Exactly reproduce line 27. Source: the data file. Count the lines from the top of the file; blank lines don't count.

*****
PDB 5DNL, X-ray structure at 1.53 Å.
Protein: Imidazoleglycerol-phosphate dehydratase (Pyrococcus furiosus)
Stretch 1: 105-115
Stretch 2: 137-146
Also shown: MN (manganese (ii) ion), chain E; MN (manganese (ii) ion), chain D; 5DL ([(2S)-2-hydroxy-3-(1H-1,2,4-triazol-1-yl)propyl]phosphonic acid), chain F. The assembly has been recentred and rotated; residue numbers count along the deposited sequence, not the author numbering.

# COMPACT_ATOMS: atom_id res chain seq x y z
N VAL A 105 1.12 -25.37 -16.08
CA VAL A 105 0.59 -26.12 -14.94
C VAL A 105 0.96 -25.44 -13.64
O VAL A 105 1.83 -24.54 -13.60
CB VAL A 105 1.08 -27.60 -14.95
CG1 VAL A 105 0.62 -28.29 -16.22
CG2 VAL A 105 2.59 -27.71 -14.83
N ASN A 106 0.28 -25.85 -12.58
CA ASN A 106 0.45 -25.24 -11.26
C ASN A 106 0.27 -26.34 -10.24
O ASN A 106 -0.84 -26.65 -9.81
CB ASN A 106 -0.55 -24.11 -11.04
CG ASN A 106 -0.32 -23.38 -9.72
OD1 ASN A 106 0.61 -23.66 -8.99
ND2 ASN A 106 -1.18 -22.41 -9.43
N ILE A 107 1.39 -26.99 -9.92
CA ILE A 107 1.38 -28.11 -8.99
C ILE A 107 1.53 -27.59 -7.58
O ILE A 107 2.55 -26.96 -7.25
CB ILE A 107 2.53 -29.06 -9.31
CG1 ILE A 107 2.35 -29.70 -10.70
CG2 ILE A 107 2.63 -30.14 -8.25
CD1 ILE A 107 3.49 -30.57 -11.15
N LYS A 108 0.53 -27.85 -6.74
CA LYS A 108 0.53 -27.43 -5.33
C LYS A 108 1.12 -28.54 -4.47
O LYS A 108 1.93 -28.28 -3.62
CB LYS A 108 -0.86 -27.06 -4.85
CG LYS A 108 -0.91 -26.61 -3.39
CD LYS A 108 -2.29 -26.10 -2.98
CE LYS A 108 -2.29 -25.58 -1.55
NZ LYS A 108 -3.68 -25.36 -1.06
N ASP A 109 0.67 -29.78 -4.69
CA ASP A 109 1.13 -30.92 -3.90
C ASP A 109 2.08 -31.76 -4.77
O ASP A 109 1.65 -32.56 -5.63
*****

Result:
CG1 ILE A 107 2.35 -29.70 -10.70